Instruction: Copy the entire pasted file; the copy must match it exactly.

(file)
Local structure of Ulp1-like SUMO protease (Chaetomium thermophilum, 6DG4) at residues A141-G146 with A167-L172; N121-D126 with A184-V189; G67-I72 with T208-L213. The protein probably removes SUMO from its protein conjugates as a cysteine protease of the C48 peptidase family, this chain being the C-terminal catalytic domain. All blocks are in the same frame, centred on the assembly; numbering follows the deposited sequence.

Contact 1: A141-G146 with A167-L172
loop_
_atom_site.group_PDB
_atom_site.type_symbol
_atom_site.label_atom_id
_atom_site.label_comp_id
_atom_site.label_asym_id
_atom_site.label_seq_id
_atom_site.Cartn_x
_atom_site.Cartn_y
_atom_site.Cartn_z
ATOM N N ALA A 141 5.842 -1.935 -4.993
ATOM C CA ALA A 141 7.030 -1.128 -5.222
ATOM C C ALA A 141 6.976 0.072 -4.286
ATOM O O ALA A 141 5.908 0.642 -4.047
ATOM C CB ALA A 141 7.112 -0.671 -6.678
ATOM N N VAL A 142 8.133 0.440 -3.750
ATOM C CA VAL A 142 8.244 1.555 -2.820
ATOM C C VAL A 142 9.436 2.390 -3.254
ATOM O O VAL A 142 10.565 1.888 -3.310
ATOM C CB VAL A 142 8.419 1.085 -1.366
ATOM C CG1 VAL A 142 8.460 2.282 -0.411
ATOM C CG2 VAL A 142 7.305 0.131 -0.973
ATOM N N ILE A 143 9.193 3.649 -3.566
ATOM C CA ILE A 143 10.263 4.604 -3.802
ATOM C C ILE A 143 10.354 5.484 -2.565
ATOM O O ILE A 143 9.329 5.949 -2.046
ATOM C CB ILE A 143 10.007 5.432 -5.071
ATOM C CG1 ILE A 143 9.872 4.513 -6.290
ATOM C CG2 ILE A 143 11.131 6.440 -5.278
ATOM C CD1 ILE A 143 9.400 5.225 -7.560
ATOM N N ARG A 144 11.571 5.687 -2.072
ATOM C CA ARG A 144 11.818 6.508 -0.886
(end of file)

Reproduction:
Local structure of Ulp1-like SUMO protease (Chaetomium thermophilum, 6DG4) at residues A141-G146 with A167-L172; N121-D126 with A184-V189; G67-I72 with T208-L213. The protein probably removes SUMO from its protein conjugates as a cysteine protease of the C48 peptidase family, this chain being the C-terminal catalytic domain. All blocks are in the same frame, centred on the assembly; numbering follows the deposited sequence.

Contact 1: A141-G146 with A167-L172
loop_
_atom_site.group_PDB
_atom_site.type_symbol
_atom_site.label_atom_id
_atom_site.label_comp_id
_atom_site.label_asym_id
_atom_site.label_seq_id
_atom_site.Cartn_x
_atom_site.Cartn_y
_atom_site.Cartn_z
ATOM N N ALA A 141 5.842 -1.935 -4.993
ATOM C CA ALA A 141 7.030 -1.128 -5.222
ATOM C C ALA A 141 6.976 0.072 -4.286
ATOM O O ALA A 141 5.908 0.642 -4.047
ATOM C CB ALA A 141 7.112 -0.671 -6.678
ATOM N N VAL A 142 8.133 0.440 -3.750
ATOM C CA VAL A 142 8.244 1.555 -2.820
ATOM C C VAL A 142 9.436 2.390 -3.254
ATOM O O VAL A 142 10.565 1.888 -3.310
ATOM C CB VAL A 142 8.419 1.085 -1.366
ATOM C CG1 VAL A 142 8.460 2.282 -0.411
ATOM C CG2 VAL A 142 7.305 0.131 -0.973
ATOM N N ILE A 143 9.193 3.649 -3.566
ATOM C CA ILE A 143 10.263 4.604 -3.802
ATOM C C ILE A 143 10.354 5.484 -2.565
ATOM O O ILE A 143 9.329 5.949 -2.046
ATOM C CB ILE A 143 10.007 5.432 -5.071
ATOM C CG1 ILE A 143 9.872 4.513 -6.290
ATOM C CG2 ILE A 143 11.131 6.440 -5.278
ATOM C CD1 ILE A 143 9.400 5.225 -7.560
ATOM N N ARG A 144 11.571 5.687 -2.072
ATOM C CA ARG A 144 11.818 6.508 -0.886